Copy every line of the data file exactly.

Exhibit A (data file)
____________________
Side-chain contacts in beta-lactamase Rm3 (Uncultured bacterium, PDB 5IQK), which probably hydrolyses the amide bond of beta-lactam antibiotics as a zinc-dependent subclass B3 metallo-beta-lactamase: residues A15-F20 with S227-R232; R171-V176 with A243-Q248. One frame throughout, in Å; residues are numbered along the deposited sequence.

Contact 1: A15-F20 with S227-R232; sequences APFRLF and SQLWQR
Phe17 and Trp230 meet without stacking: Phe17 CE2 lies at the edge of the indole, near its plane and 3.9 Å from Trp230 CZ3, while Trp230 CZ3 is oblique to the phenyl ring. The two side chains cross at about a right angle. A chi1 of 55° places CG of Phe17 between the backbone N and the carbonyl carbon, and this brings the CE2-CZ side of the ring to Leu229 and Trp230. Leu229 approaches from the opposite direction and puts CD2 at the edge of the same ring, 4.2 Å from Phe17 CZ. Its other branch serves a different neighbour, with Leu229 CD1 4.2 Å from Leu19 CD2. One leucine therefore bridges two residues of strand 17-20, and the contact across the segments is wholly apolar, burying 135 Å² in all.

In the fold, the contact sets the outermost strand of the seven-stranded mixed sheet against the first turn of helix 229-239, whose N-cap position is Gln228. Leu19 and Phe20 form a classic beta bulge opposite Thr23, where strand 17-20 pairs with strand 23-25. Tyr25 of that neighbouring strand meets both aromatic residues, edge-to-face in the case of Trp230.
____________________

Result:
Side-chain contacts in beta-lactamase Rm3 (Uncultured bacterium, PDB 5IQK), which probably hydrolyses the amide bond of beta-lactam antibiotics as a zinc-dependent subclass B3 metallo-beta-lactamase: residues A15-F20 with S227-R232; R171-V176 with A243-Q248. One frame throughout, in Å; residues are numbered along the deposited sequence.

Contact 1: A15-F20 with S227-R232; sequences APFRLF and SQLWQR
Phe17 and Trp230 meet without stacking: Phe17 CE2 lies at the edge of the indole, near its plane and 3.9 Å from Trp230 CZ3, while Trp230 CZ3 is oblique to the phenyl ring. The two side chains cross at about a right angle. A chi1 of 55° places CG of Phe17 between the backbone N and the carbonyl carbon, and this brings the CE2-CZ side of the ring to Leu229 and Trp230. Leu229 approaches from the opposite direction and puts CD2 at the edge of the same ring, 4.2 Å from Phe17 CZ. Its other branch serves a different neighbour, with Leu229 CD1 4.2 Å from Leu19 CD2. One leucine therefore bridges two residues of strand 17-20, and the contact across the segments is wholly apolar, burying 135 Å² in all.

In the fold, the contact sets the outermost strand of the seven-stranded mixed sheet against the first turn of helix 229-239, whose N-cap position is Gln228. Leu19 and Phe20 form a classic beta bulge opposite Thr23, where strand 17-20 pairs with strand 23-25. Tyr25 of that neighbouring strand meets both aromatic residues, edge-to-face in the case of Trp230.